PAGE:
In This Article
New Research on the Risks of a Low-Carb Diet
In 2016 I wrote a book called Eat Wheat, which pushed back against the bias that carbohydrates were somehow the cause of dementia, heart disease, and a whole host of other health concerns.
To make my case, I cited more than 600 scientific studies and numerous follow-up articles suggesting that our intolerance to wheat and other foods is a symptom of a bigger problem. Meaning taking foods out of your diet will only kick the can—or the real problem—down the road.
Recently a handful of large studies published in prestigious journals, including The Lancet and the European Heart Journal, have linked eating low-carbohydrate or keto diets to fairly significant shorter life spans.
In the European Heart Journal study, researchers followed almost 25,000 people for 11 years and found that the group that ate the lowest amount of carbohydrates had a 32 percent increased risk of dying from any cause, a 50 percent increased risk of dying from heart disease, a 51 percent increased risk of dying from a stroke, and a 35 percent increased risk of dying from cancer.
The overall mortality risk was stronger in those study subjects considered non-obese, at 48 percent, compared to those considered obese, who saw only a 19 percent increased risk of mortality.
In The Lancet study, more than 424,000 participants were followed for 25 years. Researchers found that both low-carb diets (with carbs making up less than 40 percent of the diet) and high-carb diets (with carbs accounting for more than 70 percent of the diet) were associated with increased mortality. There was minimal risk of mortality for those who ate a diet made up of 50 percent to 55 percent carbohydrates.
Interestingly, among the folks who ate a low-carb diet, those who chose animal-based protein and fat from sources such a beef, pork, chicken, and lamb had higher mortality rates than those who ate vegetarian-only protein. Those low-carb consumers who chose to eat more plant-based proteins and fats, such as veggies, nuts, peanut butter, and whole grain bread, were associated with lower mortality. This suggests that if you are going to eat a low-carb or keto diet, you should consider making it a plant-based venture, rather than a carnivorous one.
One Pandemic After Another
As we get used to living in the COVID era, we are struggling with another pandemic. According to the study in the European Heart Journal, obesity has become a worldwide pandemic that has been directly associated with cardiovascular disease, high blood pressure, diabetes, and cancer.
Heart disease accounts for more than than 17 million deaths each year globally and that number is expected to reach 23 million by 2030. The cause by an overwhelming consensus of doctors and researchers is diet.
While the touted solution is often to avoid carbs and eat a higher-fat or keto diet, more and more research is emerging that suggests diminishing returns when eating a low-carb diet.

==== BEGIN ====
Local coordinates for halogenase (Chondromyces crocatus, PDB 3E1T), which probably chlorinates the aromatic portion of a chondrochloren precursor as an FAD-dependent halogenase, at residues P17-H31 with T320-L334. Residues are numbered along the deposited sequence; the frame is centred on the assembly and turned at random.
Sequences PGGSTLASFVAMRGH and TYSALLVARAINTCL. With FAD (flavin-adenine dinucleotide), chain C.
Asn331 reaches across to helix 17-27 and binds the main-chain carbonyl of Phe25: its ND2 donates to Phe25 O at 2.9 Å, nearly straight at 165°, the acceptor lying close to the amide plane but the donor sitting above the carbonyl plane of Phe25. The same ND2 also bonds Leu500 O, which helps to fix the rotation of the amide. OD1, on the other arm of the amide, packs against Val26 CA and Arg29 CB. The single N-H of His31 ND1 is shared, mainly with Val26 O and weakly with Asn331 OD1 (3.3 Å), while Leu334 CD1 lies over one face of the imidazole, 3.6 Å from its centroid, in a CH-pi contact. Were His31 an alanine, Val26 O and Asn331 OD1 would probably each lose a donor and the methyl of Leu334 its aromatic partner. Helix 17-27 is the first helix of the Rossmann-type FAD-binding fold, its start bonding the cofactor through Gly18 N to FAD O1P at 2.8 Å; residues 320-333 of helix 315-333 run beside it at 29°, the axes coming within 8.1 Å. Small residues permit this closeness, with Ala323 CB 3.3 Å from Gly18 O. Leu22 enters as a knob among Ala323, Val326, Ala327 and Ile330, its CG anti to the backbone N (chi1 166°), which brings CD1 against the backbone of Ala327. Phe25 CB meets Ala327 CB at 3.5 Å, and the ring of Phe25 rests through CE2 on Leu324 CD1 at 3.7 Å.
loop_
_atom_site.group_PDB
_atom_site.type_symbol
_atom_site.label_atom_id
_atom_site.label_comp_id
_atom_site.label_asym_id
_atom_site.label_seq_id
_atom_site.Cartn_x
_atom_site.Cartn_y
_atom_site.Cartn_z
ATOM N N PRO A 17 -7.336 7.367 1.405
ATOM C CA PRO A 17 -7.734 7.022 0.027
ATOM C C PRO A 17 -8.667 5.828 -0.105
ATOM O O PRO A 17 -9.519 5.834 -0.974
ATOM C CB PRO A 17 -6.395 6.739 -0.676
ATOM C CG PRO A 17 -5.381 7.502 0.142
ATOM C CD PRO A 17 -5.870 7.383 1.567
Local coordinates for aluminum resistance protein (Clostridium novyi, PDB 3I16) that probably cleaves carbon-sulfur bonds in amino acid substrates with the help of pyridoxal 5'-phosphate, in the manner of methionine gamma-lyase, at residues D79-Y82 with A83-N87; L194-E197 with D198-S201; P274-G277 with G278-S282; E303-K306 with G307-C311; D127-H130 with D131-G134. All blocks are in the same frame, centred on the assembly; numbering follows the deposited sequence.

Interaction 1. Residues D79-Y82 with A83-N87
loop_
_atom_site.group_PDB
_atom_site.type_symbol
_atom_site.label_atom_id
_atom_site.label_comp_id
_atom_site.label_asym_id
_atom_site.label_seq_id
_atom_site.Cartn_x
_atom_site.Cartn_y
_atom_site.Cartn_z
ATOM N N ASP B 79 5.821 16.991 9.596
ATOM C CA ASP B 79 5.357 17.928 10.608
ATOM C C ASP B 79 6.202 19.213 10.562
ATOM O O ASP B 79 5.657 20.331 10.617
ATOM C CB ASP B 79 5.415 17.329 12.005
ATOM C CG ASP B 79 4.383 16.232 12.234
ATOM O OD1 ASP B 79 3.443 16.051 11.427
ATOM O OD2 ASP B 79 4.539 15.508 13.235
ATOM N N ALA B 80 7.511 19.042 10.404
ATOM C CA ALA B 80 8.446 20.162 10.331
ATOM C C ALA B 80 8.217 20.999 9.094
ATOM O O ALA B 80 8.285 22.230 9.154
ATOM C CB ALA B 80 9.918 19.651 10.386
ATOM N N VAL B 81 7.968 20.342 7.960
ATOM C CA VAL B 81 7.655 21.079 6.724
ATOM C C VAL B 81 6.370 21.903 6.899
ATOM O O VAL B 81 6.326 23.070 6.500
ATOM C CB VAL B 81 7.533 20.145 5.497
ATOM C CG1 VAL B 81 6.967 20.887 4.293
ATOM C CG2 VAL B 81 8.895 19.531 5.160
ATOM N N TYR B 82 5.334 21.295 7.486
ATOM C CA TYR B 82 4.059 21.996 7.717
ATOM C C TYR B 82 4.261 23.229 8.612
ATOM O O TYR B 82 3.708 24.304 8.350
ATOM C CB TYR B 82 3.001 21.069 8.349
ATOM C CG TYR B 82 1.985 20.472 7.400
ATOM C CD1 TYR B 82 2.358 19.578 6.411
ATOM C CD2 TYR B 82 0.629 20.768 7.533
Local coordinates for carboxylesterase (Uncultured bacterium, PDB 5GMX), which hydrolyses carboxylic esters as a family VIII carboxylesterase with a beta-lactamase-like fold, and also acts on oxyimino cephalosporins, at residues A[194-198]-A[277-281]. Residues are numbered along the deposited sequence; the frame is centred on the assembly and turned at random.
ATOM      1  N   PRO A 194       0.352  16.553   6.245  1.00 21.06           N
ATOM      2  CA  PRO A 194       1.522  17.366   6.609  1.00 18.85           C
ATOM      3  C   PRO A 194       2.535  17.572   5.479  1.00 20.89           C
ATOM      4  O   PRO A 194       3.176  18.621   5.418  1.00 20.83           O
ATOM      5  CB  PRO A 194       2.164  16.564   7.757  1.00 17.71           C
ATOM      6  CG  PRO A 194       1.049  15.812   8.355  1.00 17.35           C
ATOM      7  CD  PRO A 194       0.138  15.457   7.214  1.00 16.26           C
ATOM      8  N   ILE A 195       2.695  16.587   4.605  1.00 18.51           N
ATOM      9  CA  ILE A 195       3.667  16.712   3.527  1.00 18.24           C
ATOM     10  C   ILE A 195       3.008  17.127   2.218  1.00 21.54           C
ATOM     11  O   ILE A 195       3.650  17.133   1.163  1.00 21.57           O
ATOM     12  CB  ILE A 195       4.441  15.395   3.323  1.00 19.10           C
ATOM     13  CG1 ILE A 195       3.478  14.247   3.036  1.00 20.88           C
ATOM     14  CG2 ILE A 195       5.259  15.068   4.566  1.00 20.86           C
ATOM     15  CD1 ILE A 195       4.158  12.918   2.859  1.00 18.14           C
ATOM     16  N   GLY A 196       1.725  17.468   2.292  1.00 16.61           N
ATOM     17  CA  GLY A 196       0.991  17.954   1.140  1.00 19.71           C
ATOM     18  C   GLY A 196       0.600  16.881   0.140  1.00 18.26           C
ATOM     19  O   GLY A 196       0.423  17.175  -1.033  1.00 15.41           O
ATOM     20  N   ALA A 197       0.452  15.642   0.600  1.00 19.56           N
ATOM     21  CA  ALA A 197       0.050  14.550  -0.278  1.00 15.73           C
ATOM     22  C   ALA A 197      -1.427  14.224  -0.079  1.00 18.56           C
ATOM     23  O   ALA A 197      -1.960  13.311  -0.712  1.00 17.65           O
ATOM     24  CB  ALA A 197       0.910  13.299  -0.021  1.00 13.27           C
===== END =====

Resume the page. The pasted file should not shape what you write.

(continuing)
A study published in the New England Journal of Medicine found that low-carbohydrate diets produced a 4 percent greater weight reduction than conventional diets for the first 3 to 6 months, but after one year, the study subjects gained the weight back.
In 2017, I wrote about the long-term risks of low-carb diets, citing studies studies linking long-term use of a ketogenic diet to arterial stiffness and other side effects including dehydration, gastrointestinal disturbances, nausea, vomiting, diarrhea, constipation, gastritis, bad breath, and fat intolerance. Long-term use may also increase the risk of osteopenia, renal stones, cardiomyopathy, secondary hypocarnitinemia, and iron-deficiency anemia, according to research.
Perhaps the most compelling evidence of the risks of eating a keto diet for extended periods of time is an examination of the the Inuit culture in the Arctic Circle. The Inuits are the only community that has access to a naturally occurring ketogenic diet and they express a gene that prevents them from stay in ketogenesis for an extended period of time.
Eating with the Seasons
Every spring, natural harvests of carbohydrates decline, suggesting that, at the very least, our early ancestors ate a lower-carb, more ketogenic diet in the late winter and spring. But seasons change and so does the harvest, which provides an abundance of carbohydrates every summer and fall.
Studies of remaining hunter-gatherer tribes have found that their gut microbes change seasonally to accommodate the natural, local harvests: from microbes that digest fat and fiber in the spring to microbes that digest carbs in the summer and fall.
Nature made sure that in the course of its 365-day nutritional cycle, no one food could be over eaten for any length of time.
Nature, from the Ayurvedic perspective, is about balance and sustainability. And we now have the science to show that there are long-term risks to going against the grain, so to speak, and eating a low-carb or keto diet all-year round.
Tips for Reintroducing Carbs
The number one reason for carb intolerance is poor digestion.
To get started, troubleshoot your digestive system with our free Digestion Troubleshooting Guide.
Then you can determine your challenges and the right foods and herbs to strengthen your agni, or digestive fire.
For example, if you are gluten- and dairy-intolerant, start with the easy carbs at the top of my best carb list (below). Also try waiting to introduce them until late summer or fall, when they are harvested, and when your digestive fire generally becomes stronger.
The Best Carbs, From Easy- to Harder-to-Digest
Lentils – small beans
Gluten free grains: oats, buckwheat, millet, quinoa
All Whole grains – minimally processed or unprocessed